Health can be a big factor in whether someone is able to work or not and can determine the number of hours they’re able to work in a role. In the UK in general, 47 people are in very good health, 34 in good health, 13 would describe themselves as in fair health, 5 in bad and 1 in very bad health.

The good news for the UK is that 81% of the nation are in good or very good health.

When it comes to the workforce, it’s important for those with health problems to feel welcome and accommodated in the workplace.

In the UK, people with good health are over-represented by 6 people. In contrast to this, both people in fair health and people in bad health are under-represented by 4 people.

UK workforce by health

UK workforce by health

How can workplaces ensure diversity in their workforce?

Whilst the workforce as 100 is by no means a concrete model for exactly how the modern workforce should look, its certainly helpful in assessing where there are gaps and sparking conversation as to how workplaces can ensure they are remaining inclusive.

There are several steps that can be made by all employers to help make sure that everyone feels welcome in their business.

Diversity assessments

Conducting a diversity assessment is a great way for any business to get a clear idea of where it stands when it comes to diversity across the workforce. Conducting a diversity analysis of your business doesn’t have to be an expensive or time-consuming task. Look at factors such as the gender, religion and ethnicity of your staff and convert these into percentages.

Once you’ve done this, you can compare these figures to those presented by this study and you’ll gain a clearer idea of how your business performs compared to other companies when it comes to diversity.

Conducting a diversity assessment makes it possible for your business to highlight and potentially correct any areas in which you fall short.

Make sure you have the right environment

Organisations should be equipped to facilitate people from all backgrounds and groups. For instance, does your office have a private space for prayer? Is it accessible to wheelchair users?

Any diversity issues may not be caused by direct recruitment problems, more so, you may find that people are put off working for your company due to a lack of facilities to make their working life comfortable.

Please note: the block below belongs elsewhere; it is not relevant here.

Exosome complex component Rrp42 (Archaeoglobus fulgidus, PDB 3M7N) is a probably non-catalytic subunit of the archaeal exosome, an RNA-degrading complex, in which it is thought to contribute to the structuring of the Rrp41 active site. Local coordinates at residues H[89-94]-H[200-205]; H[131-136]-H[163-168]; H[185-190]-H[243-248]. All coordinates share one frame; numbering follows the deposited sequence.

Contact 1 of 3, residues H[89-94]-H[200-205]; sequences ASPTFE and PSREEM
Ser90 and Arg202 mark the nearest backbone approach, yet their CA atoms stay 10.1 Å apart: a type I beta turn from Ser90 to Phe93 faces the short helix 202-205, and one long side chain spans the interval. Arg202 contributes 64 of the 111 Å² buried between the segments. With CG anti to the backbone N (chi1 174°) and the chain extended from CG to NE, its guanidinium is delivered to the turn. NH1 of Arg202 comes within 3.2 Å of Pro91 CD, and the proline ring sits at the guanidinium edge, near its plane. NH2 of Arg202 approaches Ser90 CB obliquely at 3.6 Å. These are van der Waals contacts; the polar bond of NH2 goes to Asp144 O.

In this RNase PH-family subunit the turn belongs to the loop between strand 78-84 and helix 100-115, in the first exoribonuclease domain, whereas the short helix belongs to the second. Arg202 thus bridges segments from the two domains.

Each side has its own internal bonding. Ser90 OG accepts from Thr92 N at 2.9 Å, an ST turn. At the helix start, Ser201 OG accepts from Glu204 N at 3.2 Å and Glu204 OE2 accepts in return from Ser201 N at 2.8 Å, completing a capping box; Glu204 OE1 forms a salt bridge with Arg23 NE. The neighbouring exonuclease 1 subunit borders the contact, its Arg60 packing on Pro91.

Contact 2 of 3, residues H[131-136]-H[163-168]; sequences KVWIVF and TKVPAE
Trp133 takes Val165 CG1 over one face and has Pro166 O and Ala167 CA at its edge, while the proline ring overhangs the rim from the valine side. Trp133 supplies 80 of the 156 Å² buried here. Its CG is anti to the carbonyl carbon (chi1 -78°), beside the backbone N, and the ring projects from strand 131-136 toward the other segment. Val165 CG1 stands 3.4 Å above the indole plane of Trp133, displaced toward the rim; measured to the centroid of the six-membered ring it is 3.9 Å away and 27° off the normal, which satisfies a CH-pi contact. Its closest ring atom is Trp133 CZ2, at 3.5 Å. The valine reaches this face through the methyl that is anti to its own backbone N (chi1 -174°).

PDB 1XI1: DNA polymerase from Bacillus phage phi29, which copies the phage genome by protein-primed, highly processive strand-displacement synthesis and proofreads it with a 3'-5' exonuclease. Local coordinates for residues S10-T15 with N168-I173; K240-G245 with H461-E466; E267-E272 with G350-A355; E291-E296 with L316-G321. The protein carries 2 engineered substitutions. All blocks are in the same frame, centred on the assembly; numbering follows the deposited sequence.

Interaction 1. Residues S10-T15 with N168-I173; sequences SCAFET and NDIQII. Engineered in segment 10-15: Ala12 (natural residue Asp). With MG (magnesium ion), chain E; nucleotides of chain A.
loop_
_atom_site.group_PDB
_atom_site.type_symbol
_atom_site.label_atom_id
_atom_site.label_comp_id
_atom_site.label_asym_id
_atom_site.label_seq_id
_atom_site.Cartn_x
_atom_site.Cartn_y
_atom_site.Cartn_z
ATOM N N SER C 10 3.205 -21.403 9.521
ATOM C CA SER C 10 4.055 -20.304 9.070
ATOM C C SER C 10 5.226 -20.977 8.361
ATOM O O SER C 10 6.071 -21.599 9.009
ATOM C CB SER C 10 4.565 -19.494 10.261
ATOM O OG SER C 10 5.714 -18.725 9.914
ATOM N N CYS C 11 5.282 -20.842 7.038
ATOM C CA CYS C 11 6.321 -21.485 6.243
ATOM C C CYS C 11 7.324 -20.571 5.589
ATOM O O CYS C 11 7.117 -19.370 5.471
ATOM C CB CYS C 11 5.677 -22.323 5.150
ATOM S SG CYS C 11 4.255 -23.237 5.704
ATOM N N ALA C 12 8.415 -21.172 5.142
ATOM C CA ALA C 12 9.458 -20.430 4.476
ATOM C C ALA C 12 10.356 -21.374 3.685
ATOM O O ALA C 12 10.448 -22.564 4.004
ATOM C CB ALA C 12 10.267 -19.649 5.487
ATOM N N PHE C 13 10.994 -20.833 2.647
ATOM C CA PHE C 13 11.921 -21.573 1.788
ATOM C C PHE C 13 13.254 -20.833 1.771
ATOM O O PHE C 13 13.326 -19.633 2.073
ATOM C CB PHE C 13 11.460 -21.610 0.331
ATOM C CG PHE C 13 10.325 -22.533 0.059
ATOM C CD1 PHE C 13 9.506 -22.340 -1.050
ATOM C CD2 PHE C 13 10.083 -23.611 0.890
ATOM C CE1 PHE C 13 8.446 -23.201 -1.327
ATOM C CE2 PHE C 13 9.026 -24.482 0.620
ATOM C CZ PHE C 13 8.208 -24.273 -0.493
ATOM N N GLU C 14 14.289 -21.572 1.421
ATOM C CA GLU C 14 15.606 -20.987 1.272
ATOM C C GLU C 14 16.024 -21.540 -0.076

The general atmosphere and culture within a business can make a big difference. Making sure that you help to cultivate a business that is inclusive is very important. Try to encourage team bonding with social activities.

On that note, ensure that those social activities work for everyone, for example, centring an activity around alcohol may mean you leave certain team members out if they don’t drink.

Consider recruitment

Recruiting staff is one of the hardest challenges faced by any business. Attracting the people who fit within your company culture and help to create a diverse workforce can be tough.

Positively discriminating in order to meet any sort of diversity target is wrong but making sure your job adverts don’t use gendered language will help everyone feel welcome when considering an application.

Similarly, find the right places to advertise opportunities in your business. Research has shown that males and females approach job hunting in very different ways, so make sure you’re spreading your search across multiple channels where you’re likely to find a diverse selection of people.

In Summary

The workforce as 100 study isn’t designed to preach to employers and tell them exactly how they should make up their workforce, however, it does offer an interesting insight into how the UK’s workforce currently looks and where we can all work to improve its diversity.


About the Author

Mark Wiggins is a writer based in Leeds, England. With years of people management experience, he specialises in writing about employee motivation and human resources.

Team 6Q

Team 6Q